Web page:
To produce a shorter list for examining the molecular identity of the interventions by inspecting individual records, we selected Phase 2 or 3, received on or after 26/11/2011. Checking just the fi rst 20 gave the following crop of company code names for the drug intervention arms: EP-100, Lu AA21004, LDE225, TC-5619, TPI 287, ACT- 129968, XEN402, RO4995855 and FX006. The problem here is that (although this is not a representative sampling of the whole database) around 45 per cent of these names cannot be mapped to a molecular structure. While DIP-to- PubChem will lag behind the most recent code name-tostructure parings in the literature (while the medical subject headings (MeSH) and PubChem catch up) the main cause of these false-negative mappings is competitive obfuscation by delaying (these had already reached Phase 2 or 3) the public declaration of the link between drug candidate and the chemical structure already published in patents. This traditional practice seems increasingly anachronistic, not only in the context of the imperative to ‘open up’ clinical and translational data, but also in that trial authorisations (and inclusion in the database) appear not to be predicated on the approval of an INN. This would include a depiction of the new chemical entity (NCE) in the WHO-issued PDF as a molecular structure image linked to a systematic chemical name. The results of any drug trial are of little external use without this mapping.

DRUG MAPPING IN SELECTED ENTRIES

The entry NCT01483014 is a Phase 2 study of imatinib mesylate for the neoadjuvant treatment of patients with gastrointestinal stromal tumours. The key primary mappings are name links to DIP (see Figure 1). Although the trade name Gleevec is not specifi ed in the record, it can be found under the ‘show more names’ tab in DIP. There are 14 outlinks for imatinib including the molecular mappings to PubChem.

Inspection of the URL for the PubChem link shows that this is expedited via a CAS number look-up query against PubChem Substance – the submissions to PubChem Compound. This raises two issues. The first is the use of a molecular identifi er in a public database that can only be resolved against an extrinsic commercial source. The second is that this is also used by many independent submitting sources to PubChem with no guarantee their derived assignments are correct. Indeed, we can track a double mismapping in this case because the 10 substances collapse to two compound records, for both the parent (CID 5291 = CAS number 152459-95-5) and the mesylate salt (CID 123596 = 220127-57-1). The reason is that two substance records use the wrong (parent) CAS number for the mesylate. In addition, the DIP link for the imatinib parent actually links to the mesylate via the same CAS number. This might seem pedantic, but it should be noted that salt forms have a major infl uence on both in vitro and in vivo drug properties (3). Because the primary DIP mapping defaults to both parent and salt forms, this type of molecular naming ambiguity is widespread in the database. To be fair, this is partly an extrinsic problem arising from the not uncommon practice of formally assigning the INN to a parent structure, while the USAN or BAN may be assigned to one or more salts.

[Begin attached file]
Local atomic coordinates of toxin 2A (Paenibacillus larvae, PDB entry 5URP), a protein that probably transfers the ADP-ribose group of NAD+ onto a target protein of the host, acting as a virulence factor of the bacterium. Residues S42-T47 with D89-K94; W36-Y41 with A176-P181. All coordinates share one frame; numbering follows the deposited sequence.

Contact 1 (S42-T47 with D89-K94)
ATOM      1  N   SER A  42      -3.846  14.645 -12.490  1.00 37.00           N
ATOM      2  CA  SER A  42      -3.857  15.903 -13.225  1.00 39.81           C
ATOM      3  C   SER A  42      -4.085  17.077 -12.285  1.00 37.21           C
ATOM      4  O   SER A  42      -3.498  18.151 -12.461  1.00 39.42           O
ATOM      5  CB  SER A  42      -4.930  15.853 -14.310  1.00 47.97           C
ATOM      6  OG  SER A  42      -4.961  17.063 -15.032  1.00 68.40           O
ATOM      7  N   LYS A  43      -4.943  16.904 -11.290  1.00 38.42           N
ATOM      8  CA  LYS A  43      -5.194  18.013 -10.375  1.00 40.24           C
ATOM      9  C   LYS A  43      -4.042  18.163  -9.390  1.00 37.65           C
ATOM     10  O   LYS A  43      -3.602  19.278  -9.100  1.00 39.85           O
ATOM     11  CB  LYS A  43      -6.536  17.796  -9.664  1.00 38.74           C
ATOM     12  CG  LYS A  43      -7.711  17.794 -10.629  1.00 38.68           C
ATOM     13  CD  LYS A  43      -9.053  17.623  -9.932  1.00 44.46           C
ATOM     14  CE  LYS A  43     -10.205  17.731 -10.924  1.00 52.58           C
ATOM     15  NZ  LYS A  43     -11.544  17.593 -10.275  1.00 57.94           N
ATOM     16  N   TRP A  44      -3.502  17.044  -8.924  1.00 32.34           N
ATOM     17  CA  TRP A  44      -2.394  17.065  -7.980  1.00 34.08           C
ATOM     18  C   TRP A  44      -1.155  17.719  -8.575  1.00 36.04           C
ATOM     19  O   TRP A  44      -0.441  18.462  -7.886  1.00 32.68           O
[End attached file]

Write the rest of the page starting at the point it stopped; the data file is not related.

This next study example (NCT00648401 single-dose fed bioequivalence study of verapamil HCL versus Verelan®) is an older trial, but was updated on December 11 2011. This shows not only salt multiplexing, but also the more serious issue of false positives. By defi nition, a bioequivalence study compares the same chemical entities, but we have no less than six DIP-linked drug names in this entry; including dexverapamil, diltiazem, diltiazem hydrochloride and diltiazem malate. While dexverapamil can be resolved as a synonym for verapamil the DIP-to-PubChem links to this (CID 2520) and the hydrochloride were missing. However, while diltiazem is also a calcium antagonist, it was not used in this study. Not only is the structure different (CID 39186) but also, because of an error from one PubChem deposition (SID 103820682), the CAS number 42399-41-7 is linked to a second (wrong) structure as CID 292486. Leaving aside the two salt forms, the question arises as to how diltiazem, as a false positive, became linked to this study at all. From the DIP link ‘back’ to ClinicalTrials.gov we see 83 studies from a search with diltiazem. Some of these include mentions of verapamil and further checking establishes they actually all co-retrieve as names but are not true alternative or combination studies. The origin of this erroneous coupling MeSH term sets in common between these entries.